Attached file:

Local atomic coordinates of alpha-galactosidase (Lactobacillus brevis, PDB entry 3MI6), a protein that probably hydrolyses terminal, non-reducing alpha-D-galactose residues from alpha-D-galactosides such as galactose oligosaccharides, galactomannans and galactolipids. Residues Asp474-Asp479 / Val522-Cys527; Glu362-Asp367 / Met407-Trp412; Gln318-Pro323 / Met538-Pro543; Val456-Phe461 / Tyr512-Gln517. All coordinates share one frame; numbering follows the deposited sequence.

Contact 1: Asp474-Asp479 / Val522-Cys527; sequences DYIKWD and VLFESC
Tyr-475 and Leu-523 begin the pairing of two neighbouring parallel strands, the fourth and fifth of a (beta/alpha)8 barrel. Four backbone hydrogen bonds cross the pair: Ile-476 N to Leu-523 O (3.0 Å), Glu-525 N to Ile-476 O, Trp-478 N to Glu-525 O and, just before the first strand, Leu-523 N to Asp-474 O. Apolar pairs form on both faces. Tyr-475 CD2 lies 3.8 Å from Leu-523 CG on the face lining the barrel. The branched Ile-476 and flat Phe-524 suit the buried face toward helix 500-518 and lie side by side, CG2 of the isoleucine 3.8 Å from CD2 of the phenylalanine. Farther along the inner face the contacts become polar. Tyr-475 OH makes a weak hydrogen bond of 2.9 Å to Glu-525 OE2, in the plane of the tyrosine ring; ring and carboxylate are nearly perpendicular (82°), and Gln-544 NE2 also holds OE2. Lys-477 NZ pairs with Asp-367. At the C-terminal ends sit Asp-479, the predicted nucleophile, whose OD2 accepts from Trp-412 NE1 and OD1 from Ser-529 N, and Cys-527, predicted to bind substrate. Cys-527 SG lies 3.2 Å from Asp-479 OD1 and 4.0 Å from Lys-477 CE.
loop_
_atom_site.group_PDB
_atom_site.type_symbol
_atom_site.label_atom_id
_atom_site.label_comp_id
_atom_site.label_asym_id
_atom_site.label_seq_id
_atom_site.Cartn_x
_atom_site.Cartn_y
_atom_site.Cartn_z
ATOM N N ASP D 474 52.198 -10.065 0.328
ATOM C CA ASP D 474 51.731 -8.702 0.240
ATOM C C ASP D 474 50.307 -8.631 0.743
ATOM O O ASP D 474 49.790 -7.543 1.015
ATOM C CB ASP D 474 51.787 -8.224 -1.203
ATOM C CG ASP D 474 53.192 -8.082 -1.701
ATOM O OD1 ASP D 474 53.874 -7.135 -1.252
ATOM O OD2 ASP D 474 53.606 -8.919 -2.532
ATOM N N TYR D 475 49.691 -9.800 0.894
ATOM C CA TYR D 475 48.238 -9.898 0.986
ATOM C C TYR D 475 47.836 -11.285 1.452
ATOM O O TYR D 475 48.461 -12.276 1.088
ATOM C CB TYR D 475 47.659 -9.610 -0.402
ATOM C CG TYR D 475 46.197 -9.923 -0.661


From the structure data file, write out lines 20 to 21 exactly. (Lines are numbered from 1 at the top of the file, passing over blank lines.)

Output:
ATOM O OD1 ASP D 474 53.874 -7.135 -1.252
ATOM O OD2 ASP D 474 53.606 -8.919 -2.532